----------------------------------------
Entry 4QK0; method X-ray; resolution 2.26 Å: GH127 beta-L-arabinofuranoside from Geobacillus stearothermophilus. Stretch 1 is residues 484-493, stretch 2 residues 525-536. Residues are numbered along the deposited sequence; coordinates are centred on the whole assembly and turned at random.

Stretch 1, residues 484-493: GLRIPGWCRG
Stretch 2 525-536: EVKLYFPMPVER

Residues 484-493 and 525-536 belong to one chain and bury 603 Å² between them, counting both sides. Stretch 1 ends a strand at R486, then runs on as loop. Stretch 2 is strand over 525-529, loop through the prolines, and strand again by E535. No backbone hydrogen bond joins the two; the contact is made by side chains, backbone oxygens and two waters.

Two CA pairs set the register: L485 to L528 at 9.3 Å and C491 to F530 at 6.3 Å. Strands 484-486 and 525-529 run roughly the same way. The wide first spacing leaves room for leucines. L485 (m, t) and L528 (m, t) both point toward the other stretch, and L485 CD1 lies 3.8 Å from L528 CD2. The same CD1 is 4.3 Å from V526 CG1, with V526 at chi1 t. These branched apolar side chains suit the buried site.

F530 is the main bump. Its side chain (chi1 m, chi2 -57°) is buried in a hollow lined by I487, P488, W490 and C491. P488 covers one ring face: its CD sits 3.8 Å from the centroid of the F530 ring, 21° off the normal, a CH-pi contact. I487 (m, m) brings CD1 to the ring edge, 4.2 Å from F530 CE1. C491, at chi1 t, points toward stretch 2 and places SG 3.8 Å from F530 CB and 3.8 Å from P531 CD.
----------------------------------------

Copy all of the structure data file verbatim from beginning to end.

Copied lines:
Entry 4QK0; method X-ray; resolution 2.26 Å: GH127 beta-L-arabinofuranoside from Geobacillus stearothermophilus. Stretch 1 is residues 484-493, stretch 2 residues 525-536. Residues are numbered along the deposited sequence; coordinates are centred on the whole assembly and turned at random.

Stretch 1, residues 484-493: GLRIPGWCRG
Stretch 2 525-536: EVKLYFPMPVER

Residues 484-493 and 525-536 belong to one chain and bury 603 Å² between them, counting both sides. Stretch 1 ends a strand at R486, then runs on as loop. Stretch 2 is strand over 525-529, loop through the prolines, and strand again by E535. No backbone hydrogen bond joins the two; the contact is made by side chains, backbone oxygens and two waters.

Two CA pairs set the register: L485 to L528 at 9.3 Å and C491 to F530 at 6.3 Å. Strands 484-486 and 525-529 run roughly the same way. The wide first spacing leaves room for leucines. L485 (m, t) and L528 (m, t) both point toward the other stretch, and L485 CD1 lies 3.8 Å from L528 CD2. The same CD1 is 4.3 Å from V526 CG1, with V526 at chi1 t. These branched apolar side chains suit the buried site.

F530 is the main bump. Its side chain (chi1 m, chi2 -57°) is buried in a hollow lined by I487, P488, W490 and C491. P488 covers one ring face: its CD sits 3.8 Å from the centroid of the F530 ring, 21° off the normal, a CH-pi contact. I487 (m, m) brings CD1 to the ring edge, 4.2 Å from F530 CE1. C491, at chi1 t, points toward stretch 2 and places SG 3.8 Å from F530 CB and 3.8 Å from P531 CD.